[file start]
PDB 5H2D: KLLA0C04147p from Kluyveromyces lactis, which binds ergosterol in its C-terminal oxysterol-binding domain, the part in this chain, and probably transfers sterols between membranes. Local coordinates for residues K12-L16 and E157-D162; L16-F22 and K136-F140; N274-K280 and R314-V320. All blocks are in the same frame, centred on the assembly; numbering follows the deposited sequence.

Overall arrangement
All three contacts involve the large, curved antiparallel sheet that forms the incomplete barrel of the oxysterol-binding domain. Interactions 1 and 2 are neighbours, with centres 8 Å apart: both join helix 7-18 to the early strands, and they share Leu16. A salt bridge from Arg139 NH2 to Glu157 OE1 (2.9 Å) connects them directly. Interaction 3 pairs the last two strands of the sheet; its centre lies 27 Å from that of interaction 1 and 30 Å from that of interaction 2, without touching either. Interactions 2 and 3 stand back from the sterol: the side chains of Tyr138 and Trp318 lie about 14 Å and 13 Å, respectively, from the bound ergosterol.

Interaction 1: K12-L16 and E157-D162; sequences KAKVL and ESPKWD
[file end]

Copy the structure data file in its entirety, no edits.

PDB 5H2D: KLLA0C04147p from Kluyveromyces lactis, which binds ergosterol in its C-terminal oxysterol-binding domain, the part in this chain, and probably transfers sterols between membranes. Local coordinates for residues K12-L16 and E157-D162; L16-F22 and K136-F140; N274-K280 and R314-V320. All blocks are in the same frame, centred on the assembly; numbering follows the deposited sequence.

Overall arrangement
All three contacts involve the large, curved antiparallel sheet that forms the incomplete barrel of the oxysterol-binding domain. Interactions 1 and 2 are neighbours, with centres 8 Å apart: both join helix 7-18 to the early strands, and they share Leu16. A salt bridge from Arg139 NH2 to Glu157 OE1 (2.9 Å) connects them directly. Interaction 3 pairs the last two strands of the sheet; its centre lies 27 Å from that of interaction 1 and 30 Å from that of interaction 2, without touching either. Interactions 2 and 3 stand back from the sterol: the side chains of Tyr138 and Trp318 lie about 14 Å and 13 Å, respectively, from the bound ergosterol.

Interaction 1: K12-L16 and E157-D162; sequences KAKVL and ESPKWD